It is a gorgeous ride from Zamora to Loja with cascading waterfalls and killer views. We were warned about the narrow roads, the impatient drivers and the ‘hundimiento’ -landslides. But no one could warn us about the secret demise of the aluminium in the handlebars, and as we climbed slowly up the smooth paved road, it sounded like a dull sigh as it snapped clean off. Yep, the handlebars broke off. Well one did, but one aint much good without the other. Cue rain.
At this point, I really start laughing. The cackle of a woman pushed so far past what she believes possible that her sanity has liquefied. Bren is of course desperately trying to think of ways he can do a road-side repair, but its pretty clear we are up the creek with no paddle on this one (an obvious change can be made to this metaphor).
We don our rain proofs and with a reluctance that can best be described as stubborn, Bren agrees to allow me to flag down a truck.
Having pulled over a gravel truck, we have to throw all of the panniers into the back and then lift Falkor up and over the tail-gate, which is about 2m high. It’s always nerve-racking passing over the full weight of your bike to someone who clearly has no idea how heavy it is going to be as they attempt to take it by the front cranks. With much pulling and loud commands being shouted, we manage to get her in the back. We have a conversation with the driver ‘Jose’, and we think he is getting some rope so we can tie her down. His wife invites me into the cabin but I think I will jump in the back to aid with the rope tying. I didn’t spend 2 days in the Panama Canal without learning one good knot! I barely get my foot into the tray when the truck takes off. Rightio then, so it turns out that the conversation we thought was about securing the bike with rope was actually about taking off in 3,2, 1 seconds.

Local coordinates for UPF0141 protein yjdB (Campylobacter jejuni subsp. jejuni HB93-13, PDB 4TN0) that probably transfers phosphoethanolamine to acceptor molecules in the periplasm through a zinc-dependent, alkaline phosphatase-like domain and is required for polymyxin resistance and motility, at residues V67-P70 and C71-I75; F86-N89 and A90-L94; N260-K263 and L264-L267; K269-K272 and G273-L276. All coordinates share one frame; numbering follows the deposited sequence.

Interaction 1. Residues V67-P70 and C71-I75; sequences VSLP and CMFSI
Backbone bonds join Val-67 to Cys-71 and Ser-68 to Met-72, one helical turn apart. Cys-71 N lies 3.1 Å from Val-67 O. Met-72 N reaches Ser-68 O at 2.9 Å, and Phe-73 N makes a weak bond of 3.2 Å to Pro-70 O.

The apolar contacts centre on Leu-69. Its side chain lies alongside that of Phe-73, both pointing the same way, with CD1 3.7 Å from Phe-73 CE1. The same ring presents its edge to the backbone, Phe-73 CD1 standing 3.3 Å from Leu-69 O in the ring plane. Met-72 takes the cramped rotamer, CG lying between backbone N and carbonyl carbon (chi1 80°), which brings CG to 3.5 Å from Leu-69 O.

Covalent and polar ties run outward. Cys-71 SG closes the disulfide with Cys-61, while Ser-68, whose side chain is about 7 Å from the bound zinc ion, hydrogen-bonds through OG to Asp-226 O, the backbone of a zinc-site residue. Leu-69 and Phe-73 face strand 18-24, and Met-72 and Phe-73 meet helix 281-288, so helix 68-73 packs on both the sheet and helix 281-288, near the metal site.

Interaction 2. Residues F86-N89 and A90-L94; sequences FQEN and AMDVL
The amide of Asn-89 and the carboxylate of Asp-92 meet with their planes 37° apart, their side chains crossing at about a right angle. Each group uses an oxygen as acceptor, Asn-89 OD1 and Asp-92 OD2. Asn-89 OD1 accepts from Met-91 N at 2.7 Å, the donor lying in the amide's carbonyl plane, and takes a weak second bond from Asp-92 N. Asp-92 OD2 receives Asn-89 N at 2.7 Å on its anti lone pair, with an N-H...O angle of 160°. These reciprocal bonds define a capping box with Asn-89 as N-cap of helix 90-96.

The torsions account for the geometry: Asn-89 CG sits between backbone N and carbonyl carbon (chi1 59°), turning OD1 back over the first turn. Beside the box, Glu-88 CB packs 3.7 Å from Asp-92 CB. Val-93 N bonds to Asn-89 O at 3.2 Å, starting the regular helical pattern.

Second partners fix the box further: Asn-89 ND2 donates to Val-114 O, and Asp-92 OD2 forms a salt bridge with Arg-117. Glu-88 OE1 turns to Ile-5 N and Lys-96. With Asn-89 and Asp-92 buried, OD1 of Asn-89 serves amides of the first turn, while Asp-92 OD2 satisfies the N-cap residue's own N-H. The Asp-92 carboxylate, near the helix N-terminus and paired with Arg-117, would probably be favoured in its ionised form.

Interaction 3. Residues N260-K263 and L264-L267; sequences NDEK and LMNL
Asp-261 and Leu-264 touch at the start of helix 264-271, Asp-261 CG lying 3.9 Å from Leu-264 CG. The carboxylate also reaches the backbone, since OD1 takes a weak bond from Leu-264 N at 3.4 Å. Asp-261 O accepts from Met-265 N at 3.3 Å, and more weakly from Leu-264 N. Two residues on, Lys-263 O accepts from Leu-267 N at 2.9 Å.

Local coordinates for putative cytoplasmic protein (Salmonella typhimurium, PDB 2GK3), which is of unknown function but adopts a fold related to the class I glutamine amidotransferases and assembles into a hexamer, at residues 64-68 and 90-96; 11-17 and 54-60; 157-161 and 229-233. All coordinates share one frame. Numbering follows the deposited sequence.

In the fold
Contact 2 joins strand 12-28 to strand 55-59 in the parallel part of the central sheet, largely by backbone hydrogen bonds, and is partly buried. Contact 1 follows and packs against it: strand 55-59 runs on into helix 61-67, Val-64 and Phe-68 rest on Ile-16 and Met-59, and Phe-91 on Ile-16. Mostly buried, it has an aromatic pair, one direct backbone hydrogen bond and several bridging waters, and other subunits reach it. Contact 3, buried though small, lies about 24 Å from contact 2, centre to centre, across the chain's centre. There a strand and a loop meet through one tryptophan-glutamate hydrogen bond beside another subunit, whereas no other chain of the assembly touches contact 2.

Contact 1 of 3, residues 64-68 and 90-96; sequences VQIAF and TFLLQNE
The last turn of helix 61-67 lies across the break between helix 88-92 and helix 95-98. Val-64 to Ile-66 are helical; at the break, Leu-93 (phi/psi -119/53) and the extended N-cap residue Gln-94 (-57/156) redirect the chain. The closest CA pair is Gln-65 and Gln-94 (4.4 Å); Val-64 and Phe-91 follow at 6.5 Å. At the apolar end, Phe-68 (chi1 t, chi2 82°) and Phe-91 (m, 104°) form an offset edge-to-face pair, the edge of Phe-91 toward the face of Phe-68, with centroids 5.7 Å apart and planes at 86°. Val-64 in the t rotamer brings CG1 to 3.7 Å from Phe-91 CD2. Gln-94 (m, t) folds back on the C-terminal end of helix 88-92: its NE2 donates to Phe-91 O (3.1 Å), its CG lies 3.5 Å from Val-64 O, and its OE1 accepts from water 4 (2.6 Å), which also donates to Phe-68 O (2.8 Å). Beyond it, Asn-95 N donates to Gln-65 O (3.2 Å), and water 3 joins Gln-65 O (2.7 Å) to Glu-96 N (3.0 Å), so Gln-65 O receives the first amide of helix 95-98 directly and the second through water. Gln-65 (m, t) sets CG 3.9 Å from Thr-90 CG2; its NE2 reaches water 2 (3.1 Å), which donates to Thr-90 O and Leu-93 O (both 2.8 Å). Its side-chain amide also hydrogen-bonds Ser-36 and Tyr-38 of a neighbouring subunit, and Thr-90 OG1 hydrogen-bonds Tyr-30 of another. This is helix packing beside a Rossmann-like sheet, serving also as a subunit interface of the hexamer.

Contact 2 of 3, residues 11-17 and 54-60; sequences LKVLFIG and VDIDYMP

Grappling with the bike & the sides of the truck we are thrown about the back and get intimate with the gravel. Much yelling ensues but it does nothing to alter the driving style of Jose and we all (me, Bren & Falkor) get airborne several times up the steep and bumpy road. It’s still raining and I can’t risk letting go of anything to snap pictures. Then ‘screeeeech’ and we come to a grinding halt. Ah yes, the hundimiento. There is a landslide covering the road up ahead and now we are stuck in a huge traffic jam. Normally we would ride past all of the cars in a jam like this and wind past the obstruction to enjoy a vehicle free road on the other side. But not this time. I manage to snap a few pics before we take off again and the washing machine that is Bremma re-starts in the back of the truck. It was a long, cold & wet 40km. I think we should have worn our helmets. People always counsel us on the dangers of the road for cyclists but I have to say, seeing how close vehicles come to each other at high-speed on these mountains roads was utterly terrifying. Put me on a bike any day.